FORT LAUDERDALE, Fla. (AP) - A dying teen lay moaning on a mat, yet staffers at a South Florida juvenile detention facility failed to get him medical attention, according to investigative report released Friday.
The report comes nearly a year-and-a half after surveillance video shows staffers at the Palm Beach Regional Juvenile Detention Center horsing around around with youths while searching them in the cafeteria last July. As the staff picked them up, swung them around, then tossed them to the floor, most landed on their feet. But the video shows a staffer picking up 18-year-old Eric Perez, lifting him so his feet were above his head and then dropping him, according to a report by the Department of Juvenile Justice inspector general.
The report says Perez landed on the floor with his back against the wall.
For hours, Perez moaned and begged for help while vomiting in his cell at a West Palm Beach detention facility last July. The staff decided not to call 911 but instead called a supervisor, who told them to call a nurse. The nurse was off duty and didn't respond. By the time staffers did call 911, Perez was dead, according to the report.
Nine staffers were ultimately fired after his death. Earlier this year a scathing grand jury report said staffers ignored the teen's obvious need for medical help. But no charges were filed. Perez turned 18 shortly before his death, ruling out child neglect charges. Grand jurors said they couldn't find any laws to charge the staff, but warned Perez's care was "fundamentally and woefully inadequate."
A medical examiner determined that Perez died from a cerebral hemorrhage, but said there were no external injuries to suggest whether the hemorrhage was linked to being dropped.
Perez had been locked up because of a marijuana possession charge.
In the 15 months since Perez died, Department of Juvenile Justice officials have released few details about his death, despite public records requests. DJJ Secretary Wansley Walters said Friday that she was disappointed the report took so long, but said officials were obligated to work with law enforcement and others during the process.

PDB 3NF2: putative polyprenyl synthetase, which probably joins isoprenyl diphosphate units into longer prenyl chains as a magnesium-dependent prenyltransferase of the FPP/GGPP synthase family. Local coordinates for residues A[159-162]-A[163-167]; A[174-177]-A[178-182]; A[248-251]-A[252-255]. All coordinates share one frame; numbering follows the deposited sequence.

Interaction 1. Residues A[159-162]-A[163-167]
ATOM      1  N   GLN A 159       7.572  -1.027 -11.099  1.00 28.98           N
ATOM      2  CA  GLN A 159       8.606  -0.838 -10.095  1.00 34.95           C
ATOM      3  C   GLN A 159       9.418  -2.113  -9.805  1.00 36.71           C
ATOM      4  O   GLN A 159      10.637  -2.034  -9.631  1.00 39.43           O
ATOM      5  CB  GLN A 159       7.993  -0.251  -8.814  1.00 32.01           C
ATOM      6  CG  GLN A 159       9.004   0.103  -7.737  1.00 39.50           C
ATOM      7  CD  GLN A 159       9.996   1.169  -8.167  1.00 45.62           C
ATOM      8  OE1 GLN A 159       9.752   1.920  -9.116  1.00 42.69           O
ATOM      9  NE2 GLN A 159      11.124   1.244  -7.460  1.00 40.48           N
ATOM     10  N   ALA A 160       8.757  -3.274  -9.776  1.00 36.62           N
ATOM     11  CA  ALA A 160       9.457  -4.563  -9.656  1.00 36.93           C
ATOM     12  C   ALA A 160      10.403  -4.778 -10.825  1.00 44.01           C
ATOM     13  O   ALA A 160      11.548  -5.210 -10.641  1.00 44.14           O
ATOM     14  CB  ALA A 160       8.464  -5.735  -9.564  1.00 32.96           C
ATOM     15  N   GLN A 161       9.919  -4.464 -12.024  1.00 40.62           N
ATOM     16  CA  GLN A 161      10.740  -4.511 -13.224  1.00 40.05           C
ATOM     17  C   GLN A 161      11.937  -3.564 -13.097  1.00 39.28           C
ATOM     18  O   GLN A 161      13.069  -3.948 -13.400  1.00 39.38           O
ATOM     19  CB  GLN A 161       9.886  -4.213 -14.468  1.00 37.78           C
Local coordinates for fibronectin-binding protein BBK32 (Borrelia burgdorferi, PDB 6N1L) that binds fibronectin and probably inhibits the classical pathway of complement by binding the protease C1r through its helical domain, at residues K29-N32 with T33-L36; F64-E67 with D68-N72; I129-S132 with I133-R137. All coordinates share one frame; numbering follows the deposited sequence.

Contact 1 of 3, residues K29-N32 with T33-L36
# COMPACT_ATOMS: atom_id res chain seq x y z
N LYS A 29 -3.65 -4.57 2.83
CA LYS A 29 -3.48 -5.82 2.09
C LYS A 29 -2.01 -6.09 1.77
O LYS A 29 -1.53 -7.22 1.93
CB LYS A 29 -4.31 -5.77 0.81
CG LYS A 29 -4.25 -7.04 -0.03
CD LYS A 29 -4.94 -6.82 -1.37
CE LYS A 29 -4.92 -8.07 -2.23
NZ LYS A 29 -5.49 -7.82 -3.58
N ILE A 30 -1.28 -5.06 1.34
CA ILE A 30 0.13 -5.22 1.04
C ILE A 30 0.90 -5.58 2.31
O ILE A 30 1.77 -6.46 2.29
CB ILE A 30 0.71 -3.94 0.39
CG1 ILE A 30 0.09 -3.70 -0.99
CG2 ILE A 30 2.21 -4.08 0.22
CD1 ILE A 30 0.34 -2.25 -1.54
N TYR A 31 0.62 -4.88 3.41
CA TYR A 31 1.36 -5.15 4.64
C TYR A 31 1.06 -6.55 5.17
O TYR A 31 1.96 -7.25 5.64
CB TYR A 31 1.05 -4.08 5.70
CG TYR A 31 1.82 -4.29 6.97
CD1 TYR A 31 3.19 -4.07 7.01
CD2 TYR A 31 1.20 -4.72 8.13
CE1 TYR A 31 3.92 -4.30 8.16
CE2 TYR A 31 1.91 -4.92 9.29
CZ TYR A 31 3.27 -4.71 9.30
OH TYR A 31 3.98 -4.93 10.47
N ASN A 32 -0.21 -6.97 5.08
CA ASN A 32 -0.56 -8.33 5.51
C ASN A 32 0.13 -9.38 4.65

"I think about Eric every day. I still see his face every day. His death continues to be a very painful memory for this agency," Wansley said in a written statement.
About six hours after Perez was injured, staffers said he was acting crazy in his cell, yelling "Get off me," even though it appeared no one was on him. One staffer said he thought Perez was faking being sick because he wanted to go to the hospital, where he allegedly heard it was easier to escape, according to the report.
Some staffers said they thought Perez had eaten paint chips and was high.
Staff moved the teen out of his cell and onto a mat on the floor of another room to keep an eye on him. Perez began throwing up, screaming "it hurts" and had trouble standing. Instead of calling 911, staffers decided to let him sleep it off. They dragged the mat where Perez lay into another room, the report stated. Staffers said they didn't want to lift him because they were afraid of dropping him. Perez just lay in a fetal position and moaned, according to investigators.
Two staffers called their superintendent and described the situation. The superintendent told them to call the nurse, but the nurse didn't respond to two voicemails and it appears the messages did not refer to the situation as an emergency, the report said.
Investigators said the supervisor failed by not telling his staff to call 911 and said another nurse, who arrived in the morning, should have immediately checked on Perez. She heard Perez snoring and decided to pass out medications to other youths before returning to assess him more thoroughly, according to the report. At that point, an alert about Perez's condition was announced over the intercom. Staff and later paramedics tried to resuscitate him using CPR.
"We have taken definitive and decisive steps since last year to ensure that all the youth in our care promptly receive the professional and humane treatment they deserve," Walters said.
An email to an attorney for Perez' mother was not immediately returned Friday. The family is suing over the teen's death.
Following his death, agency officials said they made several changes including retraining staff on when to call 911 and changing the phone system so youths can make free calls to legal counsel, probation officers and the state abuse hotline.
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